New Treatments for Movement Disorders

I am going to be spending more time talking about differential diagnosis in a little bit, but there have been a number of articles in our literature, in the movement disorders literature, in recent years talking about the thing we tend to confuse most readily with idiopathic disease, and that’s multiple system atrophy. Now multiple system atrophy comprises three different entities. The three different entities are OPCA, Shy-Drager, striatonigral degeneration. So the three are olivopontocerebellar atrophy, striatonigral degeneration and Shy-Drager. Now why are these three together? Well, because they have been identifying some highly clinically heterogeneous but what seems to draw them together is the presence of these argyrophilic cytoplasmic inclusion bodies, typically in oligodendrocytes. This list from Quinn is really to point out to you some of those things that are heralds of multiple system atrophy in the same way that we can think of the kinds of heralds for idiopathic disease. So, say for example, if I see somebody with disproportionate antecholis. Not just the sort of flexed posture, but actually that neck tucked down forward, I’m beginning to think of something else. If I’m hearing the story of wife complaining violently because husband with this disproportionate antecholis spends the entire night keeping her up with outrageous stridorous snoring, suggesting abductor vocal paresis – another characteristic feature of multiple system atrophy – in association with sleep apnea. I love this one. The involuntary sign, which actually to be perfectly honest is entirely non-specific in my clinic. Other things, other kinds of autonomic features, Raynaud’s phenomenon and of course the story of early urinary or bowel difficulties that you certainly would not expect in idiopathic disease in its early course, say within its first 5-7 years. I also find in this population that they are exquisitely sensitive – for whatever reason – to levodopa. These are the people who get very nauseous on it, or very orthostatic on it and at very low doses.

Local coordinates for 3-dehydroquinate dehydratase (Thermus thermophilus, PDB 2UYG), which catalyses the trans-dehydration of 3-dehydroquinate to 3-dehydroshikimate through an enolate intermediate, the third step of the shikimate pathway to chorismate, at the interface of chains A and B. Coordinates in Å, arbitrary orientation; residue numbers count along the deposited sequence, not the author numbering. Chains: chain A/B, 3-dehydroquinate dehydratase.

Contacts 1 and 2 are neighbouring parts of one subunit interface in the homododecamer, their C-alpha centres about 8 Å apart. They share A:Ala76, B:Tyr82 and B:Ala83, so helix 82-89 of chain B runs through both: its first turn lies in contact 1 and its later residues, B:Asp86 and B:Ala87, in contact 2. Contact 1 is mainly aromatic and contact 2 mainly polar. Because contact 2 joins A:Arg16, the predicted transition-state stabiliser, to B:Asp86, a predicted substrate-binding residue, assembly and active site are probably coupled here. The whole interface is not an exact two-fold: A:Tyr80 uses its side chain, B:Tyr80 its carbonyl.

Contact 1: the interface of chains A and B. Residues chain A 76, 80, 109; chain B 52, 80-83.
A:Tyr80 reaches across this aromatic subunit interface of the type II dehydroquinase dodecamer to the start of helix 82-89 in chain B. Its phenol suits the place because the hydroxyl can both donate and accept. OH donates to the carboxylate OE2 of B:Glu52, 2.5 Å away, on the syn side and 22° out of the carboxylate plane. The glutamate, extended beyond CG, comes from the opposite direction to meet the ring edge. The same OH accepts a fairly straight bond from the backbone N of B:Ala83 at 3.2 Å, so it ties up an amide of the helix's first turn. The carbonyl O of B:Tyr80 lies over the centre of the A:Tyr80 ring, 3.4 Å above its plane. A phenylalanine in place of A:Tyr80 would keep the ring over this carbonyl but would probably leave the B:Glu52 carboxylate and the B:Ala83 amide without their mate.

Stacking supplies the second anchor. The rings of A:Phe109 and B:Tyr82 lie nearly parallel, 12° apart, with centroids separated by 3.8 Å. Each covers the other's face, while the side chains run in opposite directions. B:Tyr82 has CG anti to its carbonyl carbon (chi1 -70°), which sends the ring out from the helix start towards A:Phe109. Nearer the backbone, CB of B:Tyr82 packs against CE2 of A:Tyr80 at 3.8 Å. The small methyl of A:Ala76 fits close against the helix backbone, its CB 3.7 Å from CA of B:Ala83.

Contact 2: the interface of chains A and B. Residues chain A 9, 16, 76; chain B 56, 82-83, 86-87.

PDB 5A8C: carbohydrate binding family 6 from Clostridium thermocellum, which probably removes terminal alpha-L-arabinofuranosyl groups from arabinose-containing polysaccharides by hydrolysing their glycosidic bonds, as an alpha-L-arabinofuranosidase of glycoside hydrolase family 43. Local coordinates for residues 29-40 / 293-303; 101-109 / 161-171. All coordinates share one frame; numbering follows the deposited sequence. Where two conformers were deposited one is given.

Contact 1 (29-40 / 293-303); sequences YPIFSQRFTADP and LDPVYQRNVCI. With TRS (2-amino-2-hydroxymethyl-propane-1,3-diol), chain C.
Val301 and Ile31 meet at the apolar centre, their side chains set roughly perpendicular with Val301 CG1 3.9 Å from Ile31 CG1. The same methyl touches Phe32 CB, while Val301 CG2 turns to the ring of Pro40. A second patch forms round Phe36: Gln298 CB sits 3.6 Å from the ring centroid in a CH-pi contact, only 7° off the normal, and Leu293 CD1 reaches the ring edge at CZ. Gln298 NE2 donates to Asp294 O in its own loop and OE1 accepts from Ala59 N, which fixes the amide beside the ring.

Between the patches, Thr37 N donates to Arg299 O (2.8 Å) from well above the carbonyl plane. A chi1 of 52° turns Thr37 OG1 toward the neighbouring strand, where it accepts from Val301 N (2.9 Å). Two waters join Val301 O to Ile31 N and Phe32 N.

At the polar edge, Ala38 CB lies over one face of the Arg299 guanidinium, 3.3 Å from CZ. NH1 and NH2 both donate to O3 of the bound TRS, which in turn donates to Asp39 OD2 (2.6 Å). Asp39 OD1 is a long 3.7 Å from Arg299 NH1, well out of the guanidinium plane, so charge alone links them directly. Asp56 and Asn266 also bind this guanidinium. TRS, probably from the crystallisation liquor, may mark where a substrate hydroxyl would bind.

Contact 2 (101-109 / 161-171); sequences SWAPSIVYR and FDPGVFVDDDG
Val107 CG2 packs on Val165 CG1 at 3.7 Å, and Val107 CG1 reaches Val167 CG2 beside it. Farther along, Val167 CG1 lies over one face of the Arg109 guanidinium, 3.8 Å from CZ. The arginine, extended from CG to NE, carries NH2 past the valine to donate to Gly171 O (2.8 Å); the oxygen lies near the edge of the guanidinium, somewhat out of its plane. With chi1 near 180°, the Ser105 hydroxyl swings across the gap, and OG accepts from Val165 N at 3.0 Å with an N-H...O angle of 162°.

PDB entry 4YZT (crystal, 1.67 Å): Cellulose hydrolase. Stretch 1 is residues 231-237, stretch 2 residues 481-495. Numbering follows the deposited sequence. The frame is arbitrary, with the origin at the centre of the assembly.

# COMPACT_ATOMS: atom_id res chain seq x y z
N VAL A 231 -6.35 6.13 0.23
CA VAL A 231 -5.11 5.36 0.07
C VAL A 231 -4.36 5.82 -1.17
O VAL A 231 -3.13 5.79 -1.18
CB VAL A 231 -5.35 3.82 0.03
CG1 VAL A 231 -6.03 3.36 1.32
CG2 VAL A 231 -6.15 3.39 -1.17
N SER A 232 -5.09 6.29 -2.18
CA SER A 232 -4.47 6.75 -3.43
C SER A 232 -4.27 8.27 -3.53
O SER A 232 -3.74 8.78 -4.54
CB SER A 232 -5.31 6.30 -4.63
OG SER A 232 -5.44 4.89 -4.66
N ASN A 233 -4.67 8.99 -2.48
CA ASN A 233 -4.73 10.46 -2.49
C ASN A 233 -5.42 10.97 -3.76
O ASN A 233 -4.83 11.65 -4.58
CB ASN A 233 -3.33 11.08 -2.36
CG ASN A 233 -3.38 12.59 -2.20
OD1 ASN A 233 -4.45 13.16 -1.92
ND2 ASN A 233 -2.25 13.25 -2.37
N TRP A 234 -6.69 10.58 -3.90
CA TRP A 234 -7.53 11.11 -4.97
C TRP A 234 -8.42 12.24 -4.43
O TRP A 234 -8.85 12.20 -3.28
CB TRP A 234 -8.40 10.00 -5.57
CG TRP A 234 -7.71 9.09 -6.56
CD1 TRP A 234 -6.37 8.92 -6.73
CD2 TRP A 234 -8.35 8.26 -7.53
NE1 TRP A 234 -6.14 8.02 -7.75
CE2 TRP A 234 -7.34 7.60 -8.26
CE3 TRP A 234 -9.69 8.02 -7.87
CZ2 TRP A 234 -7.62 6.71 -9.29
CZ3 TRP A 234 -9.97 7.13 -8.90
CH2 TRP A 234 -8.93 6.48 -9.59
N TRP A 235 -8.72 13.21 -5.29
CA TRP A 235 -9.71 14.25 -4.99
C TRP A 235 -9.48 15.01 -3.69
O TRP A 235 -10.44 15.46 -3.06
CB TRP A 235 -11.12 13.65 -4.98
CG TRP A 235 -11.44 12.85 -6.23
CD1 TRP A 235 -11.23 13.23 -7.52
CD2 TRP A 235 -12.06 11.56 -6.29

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So now some comments from Quinn’s list about some characteristic clinical features of this entity, multiple system atrophy, and three diagnostic entities that he thinks are most commonly confused with idiopathic disease. Ole Hornikowitz who was responsible for really describing in the greatest detail, in the late 50’s and early 60’s, the specific apparently specific cell loss to the pars compacta of the nigra, has made some arguments recently that it is striking to him how much – if you take a look at quantitative dopamine in the brain of parkinsonian’s – that the area that seems to be hardest hit is the putamen. Now a little bit later we are going to go through that horrendous wiring diagram that for some reason is so … everybody talks about it. For those people who go to the movement disorder section, I don’t know of any talk that doesn’t go over that ridiculous wiring diagram. So just in case they hit you with it – you know, movement disorders is not all of clinical neurology – but just in case I’m going to walk you through that diagram a little bit later on and why, in that diagram, the putamen might be of significance. But the point here is that the putamen seems to be hit relatively hard. This is a graph showing the relative dopamine ratio from caudate to putamen in, for example, three different related parkinsonian disorders. Or differential diagnosis of parkinsonism. He goes on to say that if you start talking about comparing dopamine in putamen versus the place where we think the lesion is in Parkinson’s disease, we find surprisingly that the putamen seems more hit than the nigra. Which seems strange. Except to say that that’s the projection pathway, so maybe that’s the reason why. But Hornikowitz is making the point that just when you think that you know what’s going on in Parkinson’s disease, the pathology is restricted to the nigra – well, of course it’s not. Extra-nigral involvement is one of the key features of this disease and that the extent of that extra-nigral involvement is going to play an important part in levodopa response, for example. And that’s basically the argument that Hernikowitz is making.

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